Earlier that same day, at dawn, upstairs in the bedroom, I was sitting on the carpet, beginning my morning yoga practice, when I notice through the floor-length west window what appears to be a brown-yellowish dog meandering through the meadow toward the house. No, it’s a coyote. Wait, no, it’s a fox, snuffling along his way. I know there are lots of foxes here but, because they’re shy and primarily nocturnal, I’ve only seen them a few times and at a much greater distance. This one is right here, almost directly below my window. He moves from the west side of the house around the corner to the south. I dash across the room and watch him through the second-story south windows, his brown-yellow-salt-and-pepper body and long puffy tail sashaying as he trots through Little Home Canyon, up the railroad-tie stairs, and winds his way through a narrow meadow uphill to the southeast. I say out loud, “Hmmm, Fox is on his way,” thinking of both this four-legged and also my friend and colleague Jeffrey Allen on his way to the Animas Valley in a couple days to co-guide with me a soulcentric dreamwork training. I decide in that moment that later in the morning I will sit outside and begin to prepare for the training.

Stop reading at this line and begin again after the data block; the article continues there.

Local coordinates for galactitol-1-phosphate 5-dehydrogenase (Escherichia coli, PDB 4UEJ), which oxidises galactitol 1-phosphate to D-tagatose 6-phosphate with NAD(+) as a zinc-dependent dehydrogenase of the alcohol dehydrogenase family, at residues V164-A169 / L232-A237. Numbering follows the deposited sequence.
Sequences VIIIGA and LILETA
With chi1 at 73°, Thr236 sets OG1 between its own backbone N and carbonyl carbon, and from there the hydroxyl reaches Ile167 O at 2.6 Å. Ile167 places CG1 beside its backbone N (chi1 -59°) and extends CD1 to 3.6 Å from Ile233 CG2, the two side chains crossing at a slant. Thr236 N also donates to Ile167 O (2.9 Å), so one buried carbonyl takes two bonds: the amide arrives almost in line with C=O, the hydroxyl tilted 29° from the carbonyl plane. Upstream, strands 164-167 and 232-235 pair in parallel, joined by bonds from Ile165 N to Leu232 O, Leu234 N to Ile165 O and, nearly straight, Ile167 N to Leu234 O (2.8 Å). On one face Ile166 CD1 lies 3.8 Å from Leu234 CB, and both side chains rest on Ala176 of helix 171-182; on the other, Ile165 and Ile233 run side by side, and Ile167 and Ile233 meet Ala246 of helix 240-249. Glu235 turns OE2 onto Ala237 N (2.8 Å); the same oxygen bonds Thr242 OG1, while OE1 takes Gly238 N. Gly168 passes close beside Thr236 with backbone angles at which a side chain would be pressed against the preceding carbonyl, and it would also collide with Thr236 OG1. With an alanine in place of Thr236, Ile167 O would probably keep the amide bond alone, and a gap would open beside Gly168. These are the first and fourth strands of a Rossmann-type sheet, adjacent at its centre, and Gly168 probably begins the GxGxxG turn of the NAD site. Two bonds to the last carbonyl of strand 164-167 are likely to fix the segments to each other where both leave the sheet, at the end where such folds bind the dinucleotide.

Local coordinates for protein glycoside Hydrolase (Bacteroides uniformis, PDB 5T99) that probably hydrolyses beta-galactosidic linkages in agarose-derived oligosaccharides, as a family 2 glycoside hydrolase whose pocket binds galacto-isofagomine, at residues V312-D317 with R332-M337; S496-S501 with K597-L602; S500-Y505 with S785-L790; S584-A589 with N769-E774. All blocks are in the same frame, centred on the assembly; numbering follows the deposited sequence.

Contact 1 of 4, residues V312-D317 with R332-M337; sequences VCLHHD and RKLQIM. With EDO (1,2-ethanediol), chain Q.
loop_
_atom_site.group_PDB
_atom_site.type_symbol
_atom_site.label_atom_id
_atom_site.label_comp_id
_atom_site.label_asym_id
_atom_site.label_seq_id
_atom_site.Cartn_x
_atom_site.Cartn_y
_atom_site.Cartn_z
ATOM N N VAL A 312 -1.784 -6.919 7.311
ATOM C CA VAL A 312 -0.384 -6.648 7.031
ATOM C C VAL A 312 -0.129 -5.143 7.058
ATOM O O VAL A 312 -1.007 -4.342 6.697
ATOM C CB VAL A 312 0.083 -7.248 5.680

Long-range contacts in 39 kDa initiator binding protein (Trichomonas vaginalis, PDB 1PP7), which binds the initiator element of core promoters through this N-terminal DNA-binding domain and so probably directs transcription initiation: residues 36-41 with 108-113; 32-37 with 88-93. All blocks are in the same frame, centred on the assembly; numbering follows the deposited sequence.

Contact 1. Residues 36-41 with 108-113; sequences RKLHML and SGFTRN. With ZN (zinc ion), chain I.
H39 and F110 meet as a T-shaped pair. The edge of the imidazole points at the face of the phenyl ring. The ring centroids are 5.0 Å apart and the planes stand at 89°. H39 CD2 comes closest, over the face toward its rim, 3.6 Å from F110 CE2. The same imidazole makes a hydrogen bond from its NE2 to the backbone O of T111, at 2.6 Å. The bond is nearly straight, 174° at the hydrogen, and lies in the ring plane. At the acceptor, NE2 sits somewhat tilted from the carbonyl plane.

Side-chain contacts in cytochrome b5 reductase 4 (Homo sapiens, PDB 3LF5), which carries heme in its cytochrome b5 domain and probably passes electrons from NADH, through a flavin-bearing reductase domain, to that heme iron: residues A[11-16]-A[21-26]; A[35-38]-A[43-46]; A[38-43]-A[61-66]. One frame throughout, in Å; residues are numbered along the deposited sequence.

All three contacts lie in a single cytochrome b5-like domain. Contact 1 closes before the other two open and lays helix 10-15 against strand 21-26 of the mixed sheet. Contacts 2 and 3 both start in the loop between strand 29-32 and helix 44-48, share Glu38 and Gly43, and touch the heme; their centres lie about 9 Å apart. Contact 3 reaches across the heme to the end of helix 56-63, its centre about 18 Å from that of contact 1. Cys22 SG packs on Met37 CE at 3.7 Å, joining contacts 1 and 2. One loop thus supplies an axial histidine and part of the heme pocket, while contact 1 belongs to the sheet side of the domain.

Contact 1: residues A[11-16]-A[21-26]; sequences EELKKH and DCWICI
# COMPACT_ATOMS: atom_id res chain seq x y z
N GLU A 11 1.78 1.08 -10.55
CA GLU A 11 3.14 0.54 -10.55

Without Fox’s visit, I may not have encountered Bear.

Third encounter: Sometime between the first two, I am outside on the south side of the house, enjoying a bit of gardening. I notice a movement in the east half of Little Home Canyon. I look up. It appears to be a brown-yellowish dog, trotting toward me. I look again. It actually is a dog.